Hidden in plain sight: discovery of sheath-forming, iron-oxidizing Zetaproteobacteria at Loihi Seamount, Hawaii, USA


Correspondence: David Emerson, Bigelow Laboratory for Ocean Sciences, PO Box 380, East Boothbay, ME 04544, USA. Tel.: +1 207 315 2567; fax: +1 207 315 2329; e-mail: demerson@bigelow.org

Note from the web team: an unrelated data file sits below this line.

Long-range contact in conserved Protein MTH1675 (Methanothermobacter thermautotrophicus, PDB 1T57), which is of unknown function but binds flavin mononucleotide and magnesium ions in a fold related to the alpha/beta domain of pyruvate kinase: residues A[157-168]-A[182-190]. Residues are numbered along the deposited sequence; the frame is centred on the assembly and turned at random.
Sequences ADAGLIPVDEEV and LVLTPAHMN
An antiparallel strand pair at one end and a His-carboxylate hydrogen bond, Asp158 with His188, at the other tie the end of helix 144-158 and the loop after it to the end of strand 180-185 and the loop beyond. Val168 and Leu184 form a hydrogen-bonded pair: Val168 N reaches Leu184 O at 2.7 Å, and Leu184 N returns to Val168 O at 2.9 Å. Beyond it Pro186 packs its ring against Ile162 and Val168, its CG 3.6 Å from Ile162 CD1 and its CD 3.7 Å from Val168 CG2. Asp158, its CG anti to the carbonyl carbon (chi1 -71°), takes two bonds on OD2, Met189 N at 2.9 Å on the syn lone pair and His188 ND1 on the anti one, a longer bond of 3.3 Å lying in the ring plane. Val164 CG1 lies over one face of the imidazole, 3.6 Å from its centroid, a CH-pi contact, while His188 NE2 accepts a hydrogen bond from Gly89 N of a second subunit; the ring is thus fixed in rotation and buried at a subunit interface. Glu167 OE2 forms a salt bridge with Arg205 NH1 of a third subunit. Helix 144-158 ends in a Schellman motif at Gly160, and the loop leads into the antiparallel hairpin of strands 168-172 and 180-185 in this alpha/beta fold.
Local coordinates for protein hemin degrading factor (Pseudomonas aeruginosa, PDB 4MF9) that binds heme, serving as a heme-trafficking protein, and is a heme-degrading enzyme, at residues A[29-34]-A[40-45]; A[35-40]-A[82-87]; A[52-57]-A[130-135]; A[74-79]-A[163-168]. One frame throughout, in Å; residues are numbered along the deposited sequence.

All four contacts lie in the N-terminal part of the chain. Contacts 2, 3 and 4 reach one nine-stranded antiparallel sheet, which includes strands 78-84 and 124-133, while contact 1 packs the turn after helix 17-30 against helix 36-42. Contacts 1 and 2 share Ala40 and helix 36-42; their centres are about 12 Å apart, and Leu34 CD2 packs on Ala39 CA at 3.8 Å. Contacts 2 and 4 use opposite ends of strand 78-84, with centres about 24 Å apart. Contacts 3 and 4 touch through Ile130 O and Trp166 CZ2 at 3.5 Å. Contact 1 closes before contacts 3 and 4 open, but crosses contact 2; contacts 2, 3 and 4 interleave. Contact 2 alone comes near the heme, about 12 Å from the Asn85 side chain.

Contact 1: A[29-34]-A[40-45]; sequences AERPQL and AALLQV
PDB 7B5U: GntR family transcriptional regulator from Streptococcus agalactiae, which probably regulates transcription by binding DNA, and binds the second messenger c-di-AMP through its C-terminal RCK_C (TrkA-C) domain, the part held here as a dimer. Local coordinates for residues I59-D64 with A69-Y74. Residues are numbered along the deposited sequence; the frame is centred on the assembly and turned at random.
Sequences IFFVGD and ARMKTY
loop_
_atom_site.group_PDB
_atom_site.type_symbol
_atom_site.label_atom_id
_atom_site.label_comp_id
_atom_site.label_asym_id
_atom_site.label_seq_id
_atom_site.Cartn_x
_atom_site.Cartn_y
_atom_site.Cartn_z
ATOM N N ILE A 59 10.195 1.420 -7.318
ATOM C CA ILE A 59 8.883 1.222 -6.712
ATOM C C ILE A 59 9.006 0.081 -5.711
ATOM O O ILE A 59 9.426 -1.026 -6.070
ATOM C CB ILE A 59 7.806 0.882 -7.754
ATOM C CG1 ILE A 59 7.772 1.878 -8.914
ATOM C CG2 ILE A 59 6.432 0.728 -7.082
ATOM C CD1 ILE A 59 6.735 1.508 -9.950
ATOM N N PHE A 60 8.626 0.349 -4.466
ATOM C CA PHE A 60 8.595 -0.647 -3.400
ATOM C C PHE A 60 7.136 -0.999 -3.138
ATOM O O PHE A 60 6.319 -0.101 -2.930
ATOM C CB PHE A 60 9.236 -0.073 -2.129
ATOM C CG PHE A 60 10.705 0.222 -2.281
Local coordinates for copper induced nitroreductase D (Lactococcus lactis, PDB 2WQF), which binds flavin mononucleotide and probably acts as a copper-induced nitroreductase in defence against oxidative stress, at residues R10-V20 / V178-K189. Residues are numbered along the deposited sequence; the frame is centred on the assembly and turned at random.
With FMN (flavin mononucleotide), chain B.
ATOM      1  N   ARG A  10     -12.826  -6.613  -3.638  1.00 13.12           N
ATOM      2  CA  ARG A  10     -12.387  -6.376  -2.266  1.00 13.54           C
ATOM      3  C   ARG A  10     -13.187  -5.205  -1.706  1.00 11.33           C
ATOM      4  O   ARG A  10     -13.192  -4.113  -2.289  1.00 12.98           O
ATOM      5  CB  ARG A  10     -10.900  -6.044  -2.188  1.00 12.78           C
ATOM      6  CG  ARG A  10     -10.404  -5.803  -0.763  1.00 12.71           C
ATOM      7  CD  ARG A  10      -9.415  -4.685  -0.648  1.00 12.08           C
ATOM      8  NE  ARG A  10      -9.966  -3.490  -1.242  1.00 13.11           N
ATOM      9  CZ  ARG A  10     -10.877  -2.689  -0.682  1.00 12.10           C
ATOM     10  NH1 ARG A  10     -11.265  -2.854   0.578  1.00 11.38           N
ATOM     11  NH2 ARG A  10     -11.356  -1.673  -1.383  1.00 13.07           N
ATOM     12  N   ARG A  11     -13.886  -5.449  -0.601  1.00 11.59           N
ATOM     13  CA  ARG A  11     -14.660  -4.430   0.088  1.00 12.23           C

Lithotrophic iron-oxidizing bacteria (FeOB) form microbial mats at focused flow or diffuse flow vents in deep-sea hydrothermal systems where Fe(II) is a dominant electron donor. These mats composed of biogenically formed Fe(III)-oxyhydroxides include twisted stalks and tubular sheaths, with sheaths typically composing a minor component of bulk mats. The micron diameter Fe(III)-oxyhydroxide-containing tubular sheaths bear a strong resemblance to sheaths formed by the freshwater FeOB, Leptothrix ochracea. We discovered that veil-like surface layers present in iron-mats at the Loihi Seamount were dominated by sheaths (40–60% of total morphotypes present) compared with deeper (> 1 cm) mat samples (0–16% sheath). By light microscopy, these sheaths appeared nearly identical to those of L. ochracea. Clone libraries of the SSU rRNA gene from this top layer were dominated by Zetaproteobacteria, and lacked phylotypes related to Lochracea. In mats with similar morphologies, terminal-restriction fragment length polymorphism (T-RFLP) data along with quantitative PCR (Q-PCR) analyses using a Zetaproteobacteria-specific primer confirmed the presence and abundance of Zetaproteobacteria. A Zetaproteobacteria fluorescence in situ hybridization (FISH) probe hybridized to ensheathed cells (4% of total cells), while a Lochracea-specific probe and a Betaproteobacteria probe did not. Together, these results constitute the discovery of a novel group of marine sheath-forming FeOB bearing a striking morphological similarity to Lochracea, but belonging to an entirely different class of Proteobacteria.